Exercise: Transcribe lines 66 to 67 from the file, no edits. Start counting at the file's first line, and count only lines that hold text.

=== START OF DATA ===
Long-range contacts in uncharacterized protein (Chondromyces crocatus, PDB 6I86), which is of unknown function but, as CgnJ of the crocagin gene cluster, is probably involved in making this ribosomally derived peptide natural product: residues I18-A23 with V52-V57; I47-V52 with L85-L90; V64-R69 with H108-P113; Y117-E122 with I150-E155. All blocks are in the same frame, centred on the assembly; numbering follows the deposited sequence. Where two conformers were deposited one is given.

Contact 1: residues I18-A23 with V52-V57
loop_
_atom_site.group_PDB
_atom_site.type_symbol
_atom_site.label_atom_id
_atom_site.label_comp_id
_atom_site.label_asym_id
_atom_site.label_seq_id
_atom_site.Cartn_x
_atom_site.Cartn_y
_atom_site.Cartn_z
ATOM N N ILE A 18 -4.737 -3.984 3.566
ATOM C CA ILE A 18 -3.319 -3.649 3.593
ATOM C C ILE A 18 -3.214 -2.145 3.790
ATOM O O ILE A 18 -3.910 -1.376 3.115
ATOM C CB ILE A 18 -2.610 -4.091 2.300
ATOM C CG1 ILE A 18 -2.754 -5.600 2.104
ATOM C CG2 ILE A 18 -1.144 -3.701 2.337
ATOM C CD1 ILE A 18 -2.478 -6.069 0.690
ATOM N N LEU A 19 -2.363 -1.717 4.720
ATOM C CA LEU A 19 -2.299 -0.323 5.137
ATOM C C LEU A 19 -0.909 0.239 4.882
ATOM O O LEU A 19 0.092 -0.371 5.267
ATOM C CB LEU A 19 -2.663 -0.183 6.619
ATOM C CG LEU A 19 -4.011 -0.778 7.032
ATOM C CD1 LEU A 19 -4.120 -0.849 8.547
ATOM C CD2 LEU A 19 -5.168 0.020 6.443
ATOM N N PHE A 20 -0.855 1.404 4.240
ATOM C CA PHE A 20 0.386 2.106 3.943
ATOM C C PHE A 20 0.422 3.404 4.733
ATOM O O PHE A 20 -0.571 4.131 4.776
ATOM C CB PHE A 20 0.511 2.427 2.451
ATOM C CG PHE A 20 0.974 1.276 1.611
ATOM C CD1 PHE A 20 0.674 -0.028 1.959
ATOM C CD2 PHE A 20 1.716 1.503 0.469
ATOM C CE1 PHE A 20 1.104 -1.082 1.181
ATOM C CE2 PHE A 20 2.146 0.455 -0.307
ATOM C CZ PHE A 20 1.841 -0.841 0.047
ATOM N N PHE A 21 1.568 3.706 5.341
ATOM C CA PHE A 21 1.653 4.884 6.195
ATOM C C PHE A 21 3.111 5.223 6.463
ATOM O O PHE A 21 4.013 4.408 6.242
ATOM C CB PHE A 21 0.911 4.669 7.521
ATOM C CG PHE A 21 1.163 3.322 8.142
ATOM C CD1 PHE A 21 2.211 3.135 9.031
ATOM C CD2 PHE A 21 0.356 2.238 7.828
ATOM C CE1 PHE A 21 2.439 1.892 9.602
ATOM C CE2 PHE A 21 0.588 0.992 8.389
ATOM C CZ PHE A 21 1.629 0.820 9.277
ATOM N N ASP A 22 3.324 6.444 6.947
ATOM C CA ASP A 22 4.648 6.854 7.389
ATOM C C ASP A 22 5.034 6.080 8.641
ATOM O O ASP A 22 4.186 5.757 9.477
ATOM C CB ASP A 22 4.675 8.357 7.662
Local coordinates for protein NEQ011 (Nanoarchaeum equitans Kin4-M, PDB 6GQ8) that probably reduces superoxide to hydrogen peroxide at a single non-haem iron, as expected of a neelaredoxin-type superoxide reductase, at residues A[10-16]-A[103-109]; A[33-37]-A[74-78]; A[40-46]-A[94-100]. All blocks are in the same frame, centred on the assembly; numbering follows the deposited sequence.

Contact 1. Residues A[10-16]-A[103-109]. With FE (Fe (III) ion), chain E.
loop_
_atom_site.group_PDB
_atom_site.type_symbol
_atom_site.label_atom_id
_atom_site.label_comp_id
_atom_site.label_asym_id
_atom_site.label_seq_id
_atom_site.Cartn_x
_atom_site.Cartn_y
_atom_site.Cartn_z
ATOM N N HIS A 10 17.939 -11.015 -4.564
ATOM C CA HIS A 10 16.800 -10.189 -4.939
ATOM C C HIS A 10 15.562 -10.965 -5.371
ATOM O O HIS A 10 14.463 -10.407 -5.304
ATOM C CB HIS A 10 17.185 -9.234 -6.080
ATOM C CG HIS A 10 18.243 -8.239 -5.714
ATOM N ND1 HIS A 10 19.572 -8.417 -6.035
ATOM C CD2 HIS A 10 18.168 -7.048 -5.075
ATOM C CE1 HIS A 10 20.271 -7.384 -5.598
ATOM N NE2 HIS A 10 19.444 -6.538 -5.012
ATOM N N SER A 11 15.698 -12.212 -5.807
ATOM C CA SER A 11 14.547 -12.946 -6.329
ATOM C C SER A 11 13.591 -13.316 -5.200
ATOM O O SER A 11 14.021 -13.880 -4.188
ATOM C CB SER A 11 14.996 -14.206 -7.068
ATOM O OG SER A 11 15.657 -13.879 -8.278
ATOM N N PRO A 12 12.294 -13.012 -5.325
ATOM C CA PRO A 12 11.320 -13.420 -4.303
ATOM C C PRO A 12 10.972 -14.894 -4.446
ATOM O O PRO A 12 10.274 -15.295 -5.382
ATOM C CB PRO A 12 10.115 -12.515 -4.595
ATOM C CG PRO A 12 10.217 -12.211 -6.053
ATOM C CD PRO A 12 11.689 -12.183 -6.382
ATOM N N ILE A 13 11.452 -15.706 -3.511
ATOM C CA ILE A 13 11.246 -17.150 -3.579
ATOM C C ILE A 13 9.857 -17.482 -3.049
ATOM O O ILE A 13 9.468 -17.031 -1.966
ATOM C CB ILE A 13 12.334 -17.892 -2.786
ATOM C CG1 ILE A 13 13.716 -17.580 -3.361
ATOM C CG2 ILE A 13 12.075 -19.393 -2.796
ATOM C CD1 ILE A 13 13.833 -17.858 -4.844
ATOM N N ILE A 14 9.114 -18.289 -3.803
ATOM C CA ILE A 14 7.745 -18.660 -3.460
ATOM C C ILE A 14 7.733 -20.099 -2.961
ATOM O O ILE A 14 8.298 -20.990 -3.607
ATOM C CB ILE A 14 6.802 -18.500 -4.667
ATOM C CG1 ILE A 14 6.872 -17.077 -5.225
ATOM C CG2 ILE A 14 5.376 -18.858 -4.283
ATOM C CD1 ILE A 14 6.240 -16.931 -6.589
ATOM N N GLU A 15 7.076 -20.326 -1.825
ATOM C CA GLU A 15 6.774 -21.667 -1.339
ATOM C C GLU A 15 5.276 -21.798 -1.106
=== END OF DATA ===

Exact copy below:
_atom_site.Cartn_y
_atom_site.Cartn_z